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This season's flu worsening throughout U.S., sickening young adults most

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This year’s flu season has arrived and is spreading progressively across the United States, according to the Centers for Disease Control and Prevention (CDC), which reported on Friday that influenza activity is “elevated” in all areas throughout the nation.

Officials at the CDC are tracking this season’s flu closely because the primary strain going around this year is H1N1, which targets young and middle-aged adults mostly and makes them especially sick.

Unlike other flu strains, which usually put the elderly at risk, the H1N1 virus is hitting younger adults the most.

“What we wonder now is whether there is a greater risk among kids and young adults,” said CDC flu expert Dr. Joe Bresee.

Influenza can also be deadly, killing anywhere from 3,000 to 49,000 American adults and children each year. So far this year, 20 children have died from the flu, with over 2,600 being hospitalized due to the severity of symptoms.

The flu season kicked off this year in the southern areas of the nation and is now making its way to the Midwest, where people are being sickened at steadily growing rates.

So far, the CDC reports that there are 20 states with high flu activity levels, although 12 states – Arizona, Connecticut, Hawaii, Iowa, Maine, Maryland, Nebraska, New Hampshire, New York, North Dakota, Rhode Island, and Vermont – are reporting minimal flu activity at this time.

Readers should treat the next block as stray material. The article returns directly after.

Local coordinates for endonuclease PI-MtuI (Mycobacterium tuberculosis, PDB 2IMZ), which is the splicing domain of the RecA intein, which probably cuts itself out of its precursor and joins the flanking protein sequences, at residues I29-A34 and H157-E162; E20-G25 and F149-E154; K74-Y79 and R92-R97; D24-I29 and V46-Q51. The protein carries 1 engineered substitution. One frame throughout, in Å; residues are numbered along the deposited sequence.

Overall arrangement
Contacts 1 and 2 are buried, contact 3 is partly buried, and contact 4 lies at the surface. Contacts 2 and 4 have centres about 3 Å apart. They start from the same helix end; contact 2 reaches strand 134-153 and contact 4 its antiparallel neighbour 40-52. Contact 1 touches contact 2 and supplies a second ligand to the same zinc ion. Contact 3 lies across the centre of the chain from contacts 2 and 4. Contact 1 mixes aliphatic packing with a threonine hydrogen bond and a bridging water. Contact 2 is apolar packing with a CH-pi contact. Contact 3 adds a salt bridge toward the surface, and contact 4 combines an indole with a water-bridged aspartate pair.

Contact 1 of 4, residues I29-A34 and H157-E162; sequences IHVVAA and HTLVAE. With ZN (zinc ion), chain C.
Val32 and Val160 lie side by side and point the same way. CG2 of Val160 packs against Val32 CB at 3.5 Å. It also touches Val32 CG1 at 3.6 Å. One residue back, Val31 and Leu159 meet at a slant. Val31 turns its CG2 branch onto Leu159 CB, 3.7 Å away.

Because the H1N1 flu makes people especially sick, patients are flocking to area emergency rooms, where physicians and other health care professionals are working round-the-clock.

Flu experts are warning patients with the H1N1 flu to stay away from others to avoid passing the infectious disease along.

Meanwhile, the CDC says that it’s still not too late to get a flu shot, which the agency reports prevented 6.6 million cases of the flu last year, keeping another 80,000 out of the hospital if they did contract the flu despite getting vaccinated.

There are also medications available that can ease the flu symptoms – like cough, fever, weakness and muscle aches – so long as they’re taken within 24 hours or so of coming down with influenza. Tamiflu is another drug that can shorten the duration of the flu, while also easing symptoms of the disease.

Not since 2009, during the swine flu pandemic, has the H1N1 virus made a come back – and the CDC is keeping its eye on the virus to look for any pattern changes that may indicate it’s spreading faster or making people sicker over time.

This year’s flu puts people with other chronic conditions even more at risk of becoming severely sick, including those with asthma and diabetes.

The CDC says the best way to prevent the flu is to get a flu shot and wash your hands thoroughly and often.

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